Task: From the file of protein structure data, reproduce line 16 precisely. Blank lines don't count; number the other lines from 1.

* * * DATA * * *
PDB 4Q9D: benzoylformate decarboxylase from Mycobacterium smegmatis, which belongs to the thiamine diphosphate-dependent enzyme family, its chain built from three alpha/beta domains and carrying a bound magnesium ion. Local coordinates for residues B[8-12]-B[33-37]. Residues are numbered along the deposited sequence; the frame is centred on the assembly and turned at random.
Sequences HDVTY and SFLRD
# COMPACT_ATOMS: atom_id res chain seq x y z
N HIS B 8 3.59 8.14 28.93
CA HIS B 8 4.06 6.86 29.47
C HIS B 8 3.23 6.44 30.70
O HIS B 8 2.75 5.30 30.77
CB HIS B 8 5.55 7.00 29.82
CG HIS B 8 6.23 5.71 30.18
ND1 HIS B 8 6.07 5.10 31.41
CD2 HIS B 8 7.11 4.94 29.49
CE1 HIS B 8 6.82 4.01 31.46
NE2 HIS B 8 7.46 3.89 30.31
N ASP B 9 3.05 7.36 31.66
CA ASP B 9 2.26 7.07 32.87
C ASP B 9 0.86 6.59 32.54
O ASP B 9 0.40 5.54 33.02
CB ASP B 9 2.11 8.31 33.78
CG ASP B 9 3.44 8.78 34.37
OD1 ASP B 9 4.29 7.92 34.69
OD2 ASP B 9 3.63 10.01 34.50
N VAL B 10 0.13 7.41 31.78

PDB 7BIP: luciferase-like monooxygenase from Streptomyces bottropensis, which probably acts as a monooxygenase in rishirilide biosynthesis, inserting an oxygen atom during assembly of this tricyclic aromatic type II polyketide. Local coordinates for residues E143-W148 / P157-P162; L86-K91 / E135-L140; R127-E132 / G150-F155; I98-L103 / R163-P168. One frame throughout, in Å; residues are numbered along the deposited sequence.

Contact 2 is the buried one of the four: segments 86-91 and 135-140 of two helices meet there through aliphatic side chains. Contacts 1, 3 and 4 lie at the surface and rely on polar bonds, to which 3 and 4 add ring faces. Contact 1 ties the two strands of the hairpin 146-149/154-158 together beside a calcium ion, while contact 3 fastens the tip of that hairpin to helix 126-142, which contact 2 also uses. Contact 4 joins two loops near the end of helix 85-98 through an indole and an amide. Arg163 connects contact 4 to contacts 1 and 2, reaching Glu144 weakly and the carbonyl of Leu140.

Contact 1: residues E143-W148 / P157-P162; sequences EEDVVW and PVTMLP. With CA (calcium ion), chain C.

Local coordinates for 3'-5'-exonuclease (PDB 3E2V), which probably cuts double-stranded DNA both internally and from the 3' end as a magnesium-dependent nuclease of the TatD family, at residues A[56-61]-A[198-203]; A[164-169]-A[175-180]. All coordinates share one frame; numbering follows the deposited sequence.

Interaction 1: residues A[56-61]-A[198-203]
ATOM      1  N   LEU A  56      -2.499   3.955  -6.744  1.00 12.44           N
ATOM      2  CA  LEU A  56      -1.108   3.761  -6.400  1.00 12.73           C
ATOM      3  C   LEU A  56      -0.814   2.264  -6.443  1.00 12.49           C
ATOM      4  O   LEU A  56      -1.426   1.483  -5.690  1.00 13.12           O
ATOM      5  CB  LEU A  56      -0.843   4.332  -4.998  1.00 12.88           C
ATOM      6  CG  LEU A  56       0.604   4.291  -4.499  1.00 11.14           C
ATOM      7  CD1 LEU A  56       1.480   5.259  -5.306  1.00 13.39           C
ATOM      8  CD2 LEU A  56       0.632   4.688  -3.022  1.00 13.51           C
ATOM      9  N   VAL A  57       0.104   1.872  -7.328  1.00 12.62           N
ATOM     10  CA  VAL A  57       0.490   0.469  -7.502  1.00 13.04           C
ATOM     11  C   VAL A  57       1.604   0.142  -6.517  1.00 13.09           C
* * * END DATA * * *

C ASP B 9 0.86 6.59 32.54